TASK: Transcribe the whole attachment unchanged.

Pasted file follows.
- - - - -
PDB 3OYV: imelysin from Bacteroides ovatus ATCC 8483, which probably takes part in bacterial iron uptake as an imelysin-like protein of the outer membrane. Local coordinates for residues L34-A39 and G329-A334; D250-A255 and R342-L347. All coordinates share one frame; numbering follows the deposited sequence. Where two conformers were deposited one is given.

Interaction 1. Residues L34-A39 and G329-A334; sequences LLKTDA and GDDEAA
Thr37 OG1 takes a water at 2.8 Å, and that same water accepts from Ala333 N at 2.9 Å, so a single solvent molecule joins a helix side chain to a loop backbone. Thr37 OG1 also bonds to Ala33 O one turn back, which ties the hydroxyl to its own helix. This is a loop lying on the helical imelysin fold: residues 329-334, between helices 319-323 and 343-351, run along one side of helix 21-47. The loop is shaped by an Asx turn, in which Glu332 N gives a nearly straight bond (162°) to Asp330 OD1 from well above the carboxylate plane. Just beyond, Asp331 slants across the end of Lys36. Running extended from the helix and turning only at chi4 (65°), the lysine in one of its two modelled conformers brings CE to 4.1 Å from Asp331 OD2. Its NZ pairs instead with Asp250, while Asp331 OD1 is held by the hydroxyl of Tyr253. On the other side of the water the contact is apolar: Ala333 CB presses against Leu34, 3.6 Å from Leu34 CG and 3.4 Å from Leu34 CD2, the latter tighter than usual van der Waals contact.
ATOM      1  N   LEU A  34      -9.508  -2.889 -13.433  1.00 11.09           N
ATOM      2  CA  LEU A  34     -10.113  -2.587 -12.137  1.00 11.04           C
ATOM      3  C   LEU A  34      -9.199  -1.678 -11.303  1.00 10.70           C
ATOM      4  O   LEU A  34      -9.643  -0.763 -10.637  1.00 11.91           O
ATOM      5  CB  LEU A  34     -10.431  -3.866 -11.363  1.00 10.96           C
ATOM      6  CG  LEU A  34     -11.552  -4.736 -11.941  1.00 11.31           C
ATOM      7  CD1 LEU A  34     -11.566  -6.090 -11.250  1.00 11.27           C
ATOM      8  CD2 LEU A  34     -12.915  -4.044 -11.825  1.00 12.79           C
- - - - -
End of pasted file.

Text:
PDB 3OYV: imelysin from Bacteroides ovatus ATCC 8483, which probably takes part in bacterial iron uptake as an imelysin-like protein of the outer membrane. Local coordinates for residues L34-A39 and G329-A334; D250-A255 and R342-L347. All coordinates share one frame; numbering follows the deposited sequence. Where two conformers were deposited one is given.

Interaction 1. Residues L34-A39 and G329-A334; sequences LLKTDA and GDDEAA
Thr37 OG1 takes a water at 2.8 Å, and that same water accepts from Ala333 N at 2.9 Å, so a single solvent molecule joins a helix side chain to a loop backbone. Thr37 OG1 also bonds to Ala33 O one turn back, which ties the hydroxyl to its own helix. This is a loop lying on the helical imelysin fold: residues 329-334, between helices 319-323 and 343-351, run along one side of helix 21-47. The loop is shaped by an Asx turn, in which Glu332 N gives a nearly straight bond (162°) to Asp330 OD1 from well above the carboxylate plane. Just beyond, Asp331 slants across the end of Lys36. Running extended from the helix and turning only at chi4 (65°), the lysine in one of its two modelled conformers brings CE to 4.1 Å from Asp331 OD2. Its NZ pairs instead with Asp250, while Asp331 OD1 is held by the hydroxyl of Tyr253. On the other side of the water the contact is apolar: Ala333 CB presses against Leu34, 3.6 Å from Leu34 CG and 3.4 Å from Leu34 CD2, the latter tighter than usual van der Waals contact.
ATOM      1  N   LEU A  34      -9.508  -2.889 -13.433  1.00 11.09           N
ATOM      2  CA  LEU A  34     -10.113  -2.587 -12.137  1.00 11.04           C
ATOM      3  C   LEU A  34      -9.199  -1.678 -11.303  1.00 10.70           C
ATOM      4  O   LEU A  34      -9.643  -0.763 -10.637  1.00 11.91           O
ATOM      5  CB  LEU A  34     -10.431  -3.866 -11.363  1.00 10.96           C
ATOM      6  CG  LEU A  34     -11.552  -4.736 -11.941  1.00 11.31           C
ATOM      7  CD1 LEU A  34     -11.566  -6.090 -11.250  1.00 11.27           C
ATOM      8  CD2 LEU A  34     -12.915  -4.044 -11.825  1.00 12.79           C